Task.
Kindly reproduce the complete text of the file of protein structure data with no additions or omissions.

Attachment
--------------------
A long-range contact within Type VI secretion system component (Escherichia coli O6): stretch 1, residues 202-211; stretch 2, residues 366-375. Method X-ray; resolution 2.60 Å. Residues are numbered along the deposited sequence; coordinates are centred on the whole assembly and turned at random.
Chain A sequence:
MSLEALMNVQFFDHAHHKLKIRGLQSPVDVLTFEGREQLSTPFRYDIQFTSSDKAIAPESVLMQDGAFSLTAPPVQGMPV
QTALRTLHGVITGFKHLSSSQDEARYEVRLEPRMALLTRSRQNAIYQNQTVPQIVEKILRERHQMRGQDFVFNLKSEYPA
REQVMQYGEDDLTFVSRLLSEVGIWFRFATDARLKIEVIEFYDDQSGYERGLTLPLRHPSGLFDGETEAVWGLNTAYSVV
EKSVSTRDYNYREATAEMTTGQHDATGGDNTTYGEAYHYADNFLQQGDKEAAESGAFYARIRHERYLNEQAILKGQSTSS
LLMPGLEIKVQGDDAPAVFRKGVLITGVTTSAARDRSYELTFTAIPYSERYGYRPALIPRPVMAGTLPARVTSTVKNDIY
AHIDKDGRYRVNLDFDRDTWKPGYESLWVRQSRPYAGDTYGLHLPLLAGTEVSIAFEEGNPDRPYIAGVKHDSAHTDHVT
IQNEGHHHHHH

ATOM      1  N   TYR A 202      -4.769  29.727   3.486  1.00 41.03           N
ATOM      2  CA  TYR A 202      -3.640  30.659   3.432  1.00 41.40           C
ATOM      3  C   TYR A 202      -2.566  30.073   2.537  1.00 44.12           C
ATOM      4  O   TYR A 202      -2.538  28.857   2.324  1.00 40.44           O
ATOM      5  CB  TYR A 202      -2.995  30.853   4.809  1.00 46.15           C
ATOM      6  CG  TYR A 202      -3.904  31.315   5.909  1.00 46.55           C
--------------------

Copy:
A long-range contact within Type VI secretion system component (Escherichia coli O6): stretch 1, residues 202-211; stretch 2, residues 366-375. Method X-ray; resolution 2.60 Å. Residues are numbered along the deposited sequence; coordinates are centred on the whole assembly and turned at random.
Chain A sequence:
MSLEALMNVQFFDHAHHKLKIRGLQSPVDVLTFEGREQLSTPFRYDIQFTSSDKAIAPESVLMQDGAFSLTAPPVQGMPV
QTALRTLHGVITGFKHLSSSQDEARYEVRLEPRMALLTRSRQNAIYQNQTVPQIVEKILRERHQMRGQDFVFNLKSEYPA
REQVMQYGEDDLTFVSRLLSEVGIWFRFATDARLKIEVIEFYDDQSGYERGLTLPLRHPSGLFDGETEAVWGLNTAYSVV
EKSVSTRDYNYREATAEMTTGQHDATGGDNTTYGEAYHYADNFLQQGDKEAAESGAFYARIRHERYLNEQAILKGQSTSS
LLMPGLEIKVQGDDAPAVFRKGVLITGVTTSAARDRSYELTFTAIPYSERYGYRPALIPRPVMAGTLPARVTSTVKNDIY
AHIDKDGRYRVNLDFDRDTWKPGYESLWVRQSRPYAGDTYGLHLPLLAGTEVSIAFEEGNPDRPYIAGVKHDSAHTDHVT
IQNEGHHHHHH

ATOM      1  N   TYR A 202      -4.769  29.727   3.486  1.00 41.03           N
ATOM      2  CA  TYR A 202      -3.640  30.659   3.432  1.00 41.40           C
ATOM      3  C   TYR A 202      -2.566  30.073   2.537  1.00 44.12           C
ATOM      4  O   TYR A 202      -2.538  28.857   2.324  1.00 40.44           O
ATOM      5  CB  TYR A 202      -2.995  30.853   4.809  1.00 46.15           C
ATOM      6  CG  TYR A 202      -3.904  31.315   5.909  1.00 46.55           C